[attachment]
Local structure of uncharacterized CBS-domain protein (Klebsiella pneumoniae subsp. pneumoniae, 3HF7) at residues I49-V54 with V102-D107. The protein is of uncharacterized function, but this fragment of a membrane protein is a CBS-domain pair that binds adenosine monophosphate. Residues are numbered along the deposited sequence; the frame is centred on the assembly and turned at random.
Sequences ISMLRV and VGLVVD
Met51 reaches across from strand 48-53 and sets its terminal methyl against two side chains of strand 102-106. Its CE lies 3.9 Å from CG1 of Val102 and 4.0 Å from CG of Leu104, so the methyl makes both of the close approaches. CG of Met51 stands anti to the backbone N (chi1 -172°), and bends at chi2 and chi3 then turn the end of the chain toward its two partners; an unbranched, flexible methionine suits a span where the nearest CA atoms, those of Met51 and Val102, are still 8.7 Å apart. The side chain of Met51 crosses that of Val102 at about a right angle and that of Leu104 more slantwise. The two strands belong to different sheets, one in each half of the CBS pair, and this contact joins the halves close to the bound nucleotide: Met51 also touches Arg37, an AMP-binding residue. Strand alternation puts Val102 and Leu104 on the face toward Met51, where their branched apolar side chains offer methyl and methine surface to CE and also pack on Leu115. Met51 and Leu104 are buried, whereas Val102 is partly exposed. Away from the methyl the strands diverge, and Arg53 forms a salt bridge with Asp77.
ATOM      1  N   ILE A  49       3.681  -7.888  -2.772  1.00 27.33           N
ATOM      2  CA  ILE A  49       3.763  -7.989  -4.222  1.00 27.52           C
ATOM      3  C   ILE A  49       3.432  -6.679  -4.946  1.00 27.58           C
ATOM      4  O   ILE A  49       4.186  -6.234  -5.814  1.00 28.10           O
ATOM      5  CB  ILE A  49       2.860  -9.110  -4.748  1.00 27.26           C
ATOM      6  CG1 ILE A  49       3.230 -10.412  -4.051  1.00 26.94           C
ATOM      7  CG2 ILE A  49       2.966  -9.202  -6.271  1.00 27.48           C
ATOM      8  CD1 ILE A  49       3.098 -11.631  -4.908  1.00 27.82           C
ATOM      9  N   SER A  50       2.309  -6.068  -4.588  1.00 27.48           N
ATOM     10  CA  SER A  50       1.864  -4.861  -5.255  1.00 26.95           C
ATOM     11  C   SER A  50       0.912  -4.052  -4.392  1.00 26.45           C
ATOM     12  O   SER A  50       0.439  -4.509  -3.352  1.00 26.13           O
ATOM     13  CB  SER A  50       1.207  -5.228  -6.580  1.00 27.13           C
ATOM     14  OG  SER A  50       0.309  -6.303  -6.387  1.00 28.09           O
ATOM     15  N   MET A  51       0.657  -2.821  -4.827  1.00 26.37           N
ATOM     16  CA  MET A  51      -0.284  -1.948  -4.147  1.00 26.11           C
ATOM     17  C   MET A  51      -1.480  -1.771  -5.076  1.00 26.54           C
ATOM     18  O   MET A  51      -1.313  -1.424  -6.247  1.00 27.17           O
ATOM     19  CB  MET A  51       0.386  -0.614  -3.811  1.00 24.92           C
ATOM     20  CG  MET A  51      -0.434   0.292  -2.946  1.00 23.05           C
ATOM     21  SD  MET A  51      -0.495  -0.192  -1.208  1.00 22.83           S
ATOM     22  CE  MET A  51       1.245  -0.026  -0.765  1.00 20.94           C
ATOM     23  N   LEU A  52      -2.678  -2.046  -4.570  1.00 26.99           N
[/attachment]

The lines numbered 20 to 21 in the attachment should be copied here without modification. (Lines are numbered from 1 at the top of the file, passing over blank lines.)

ATOM     17  C   MET A  51      -1.480  -1.771  -5.076  1.00 26.54           C
ATOM     18  O   MET A  51      -1.313  -1.424  -6.247  1.00 27.17           O